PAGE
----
He was born in Wiltshire, and came as scholar to Corpus Christi College, Oxford in 1576. He graduated M.A. there in 1586.[1][2]

He was a friend of both Lancelot Andrewes and Richard Hooker, who was Fellow of Corpus with him. With John Churchman he recovered the papers of Hooker, shortly after his death in 1600. He took part in the editorial group who in 1601 met to bring the final volumes of Hooker's Ecclesiastical Polity into their published form.[3]

He was chaplain to Elizabeth I and was present at her deathbed, documented in the diary of John Manningham.[4] A Ming period wucai tea kettle, said to have been given by the Queen to Parry, at a time when porcelain was rare in England, was sold in 2007 for over £1,000,000.[5][6]

He was Dean of Chester from 1605 to 1607.[7] He was Bishop of Gloucester from 1607 to 1610 and Bishop of Worcester from 1610 to 1616. There is an alabaster effigy of Parry in Worcester Cathedral.[8]

Works

Parry translated the Heidelberg Catechism into English, from the Latin version, with commentary by Zacharias Ursinus. This work appeared as The Summe of Christian Religion, first edition in Oxford in 1587, and often reprinted.[9] In 1610 he translated into Latin The Summe of the Conference betwene John Rainoldes and John Hart (1584), the record of the disputation between John Rainolds and John Hart.[10]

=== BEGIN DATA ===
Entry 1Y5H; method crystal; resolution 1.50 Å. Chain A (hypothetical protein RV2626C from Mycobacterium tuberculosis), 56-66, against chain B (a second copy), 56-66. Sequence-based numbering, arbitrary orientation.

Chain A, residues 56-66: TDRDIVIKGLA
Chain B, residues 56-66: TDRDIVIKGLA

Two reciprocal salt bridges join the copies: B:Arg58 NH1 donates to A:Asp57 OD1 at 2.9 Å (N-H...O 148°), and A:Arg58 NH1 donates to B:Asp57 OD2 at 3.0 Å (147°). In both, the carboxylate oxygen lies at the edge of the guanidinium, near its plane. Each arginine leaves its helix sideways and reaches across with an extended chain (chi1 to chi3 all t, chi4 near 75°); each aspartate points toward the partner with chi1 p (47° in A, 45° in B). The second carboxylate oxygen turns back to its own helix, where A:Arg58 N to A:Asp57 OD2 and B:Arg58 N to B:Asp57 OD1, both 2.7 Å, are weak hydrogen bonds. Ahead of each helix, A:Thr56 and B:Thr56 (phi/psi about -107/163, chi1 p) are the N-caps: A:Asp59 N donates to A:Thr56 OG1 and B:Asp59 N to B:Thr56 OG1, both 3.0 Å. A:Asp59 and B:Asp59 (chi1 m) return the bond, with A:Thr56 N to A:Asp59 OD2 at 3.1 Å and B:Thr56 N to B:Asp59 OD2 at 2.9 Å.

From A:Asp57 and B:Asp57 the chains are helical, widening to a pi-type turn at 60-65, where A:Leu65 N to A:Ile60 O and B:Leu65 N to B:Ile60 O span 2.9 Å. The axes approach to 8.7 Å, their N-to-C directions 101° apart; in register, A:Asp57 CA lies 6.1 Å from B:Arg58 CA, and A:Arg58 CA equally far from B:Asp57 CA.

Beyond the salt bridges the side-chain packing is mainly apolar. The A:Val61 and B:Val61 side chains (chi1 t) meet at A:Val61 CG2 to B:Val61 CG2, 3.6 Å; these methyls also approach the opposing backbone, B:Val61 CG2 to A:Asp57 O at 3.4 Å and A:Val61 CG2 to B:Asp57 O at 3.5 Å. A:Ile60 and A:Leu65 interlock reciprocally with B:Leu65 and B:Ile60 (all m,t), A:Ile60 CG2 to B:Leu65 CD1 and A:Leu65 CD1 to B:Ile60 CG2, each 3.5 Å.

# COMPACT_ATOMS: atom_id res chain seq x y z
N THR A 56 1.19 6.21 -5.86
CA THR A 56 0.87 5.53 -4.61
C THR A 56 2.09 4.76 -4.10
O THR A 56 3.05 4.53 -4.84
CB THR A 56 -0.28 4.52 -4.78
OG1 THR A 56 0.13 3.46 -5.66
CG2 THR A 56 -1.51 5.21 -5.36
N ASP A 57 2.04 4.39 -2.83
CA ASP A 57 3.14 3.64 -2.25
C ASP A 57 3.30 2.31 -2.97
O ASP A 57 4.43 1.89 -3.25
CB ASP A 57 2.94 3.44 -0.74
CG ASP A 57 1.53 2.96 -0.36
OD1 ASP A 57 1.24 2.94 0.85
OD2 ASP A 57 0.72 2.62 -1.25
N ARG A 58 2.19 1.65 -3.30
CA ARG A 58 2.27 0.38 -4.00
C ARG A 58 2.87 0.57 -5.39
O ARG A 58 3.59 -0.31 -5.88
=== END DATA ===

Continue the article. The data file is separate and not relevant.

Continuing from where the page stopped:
Notes

  1. ^ Concise Dictionary of National Biography
  2. ^ Anthony à Wood, Athenae Oxonienses (1813 edition, editor Philip Glass, volume 2.
  3. ^ Philip B. Secor, Richard Hooker: Prophet of Anglicanism (1999), pp. 327-9 and note p. 340.
  4. ^ Arthur Ponsonby, English Diaries (1923), pp. 113-4; online text.
  5. ^ https://www.telegraph.co.uk/news/uknews/1548134/Teapot-fit-for-a-Queen-sells-for-over-andpound1m.html
  6. ^ http://www.artfact.com/auction-lot/an-important-and-rare-wucai-wine-ewer-and-cover-1-c-1cxw1tilv0
  7. ^ http://www.british-history.ac.uk/report.aspx?compid=35845
  8. ^ Alan Brooks, Nikolaus Pevsner, Worcestershire: The Buildings of England (2007), p. 695.
  9. ^ Falconer Madan, The Early Oxford Press: A Bibliography of Printing and Publishing at Oxford, 1468-1640 (1895)
  10. ^ Stephen, Leslie; Lee, Sidney, eds. (1891). "Hart, John (d.1586)" . Dictionary of National Biography. 25. London: Smith, Elder & Co.
Church of England titles
Preceded by
Thomas Ravis
Bishop of Gloucester
1607–1610
Succeeded by
Giles Thomson
Preceded by
Gervase Babington
Bishop of Worcester
1610–1616
Succeeded by
John Thornborough
This page was last edited on 10 March 2021, at 23:32